Séminaire du 16 Novembre 2007




Lieu

LIP6: comment y aller

Programme

14h00-15h00: Ekkart Kindler, Institut fuer Informatik Universitaet Paderborn, Germany: "Modelling Software! Forget about Programming!"

Abstract: Today, there are many graphical formalisms for modelling software -- among others the Unified Modelling Language (UML). And there are many technologies that make use of these models to automatically generate code from these models. The focus of today's tools, however, is still on the structural models; the behaviour still needs to be programmed by hand. In some specific application areas, however, there are new technologies that allow us to make software without programming a single line of code. One example of such a technology is the Graphical Modelling Framework (GMF), which is part of the Eclipse Technology. GMF allows us to implement graphical editors without doing any programming. Another field of application is workflow management, which had this idea of modelling software 10 years ahead of time. The talk will give a glimpse of how we could develop software in 10 years -- without doing any programming at all. It will discuss the necessary theory and technologies for achieving that, and it will show that the pieces for achieving this vision are already there; we only need to put them together.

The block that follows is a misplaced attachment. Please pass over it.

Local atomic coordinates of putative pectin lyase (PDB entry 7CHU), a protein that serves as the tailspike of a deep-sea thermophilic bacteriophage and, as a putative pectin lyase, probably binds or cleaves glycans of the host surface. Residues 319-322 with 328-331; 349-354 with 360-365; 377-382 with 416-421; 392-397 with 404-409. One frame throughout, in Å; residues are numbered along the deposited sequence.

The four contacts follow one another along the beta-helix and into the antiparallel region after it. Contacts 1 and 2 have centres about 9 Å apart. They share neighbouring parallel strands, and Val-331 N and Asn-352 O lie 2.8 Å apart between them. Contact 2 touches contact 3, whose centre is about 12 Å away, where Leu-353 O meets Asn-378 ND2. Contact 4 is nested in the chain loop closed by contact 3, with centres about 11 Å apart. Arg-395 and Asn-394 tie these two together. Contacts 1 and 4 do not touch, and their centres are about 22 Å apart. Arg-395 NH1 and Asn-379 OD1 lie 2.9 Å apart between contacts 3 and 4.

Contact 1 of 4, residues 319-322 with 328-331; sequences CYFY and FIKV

15h00-15h30 : Benoit Calvez, PhD student at IBISC, Univ. Evry France: "Ant Colony Systems and the Calibration of Multi-Agent Simulations"

Abstract: we propose a new approach for the exploration of the parameter space of agent-based models: Adaptative Dichotomic Optimizati:w on. Agent-based models are generally characterized by a great number of parameters, a lot of which cannot be evaluated with the current knowledge about the real system. The aim of the work is to provide tools for the calibration of these models, which consists in finding the optimal set of parameters for a given criterion. The criterion can be for example that the model achieves a specific function optimally or that the results of the simulation are as close to possible of experimental data. Our approach is based on the partition of the parameter space (the interval of variation of each variable is divided into a finite number of intervals) and on a parallel exploration of the various parameters by the agents of the model. The navigation in the parameter space is done by grouping or dividing adaptively some of the intervals, according to an algorithm which is adapted from Ant Colony Systems.

15h30-16h00: pause café

16h00-16h30: vie du groupe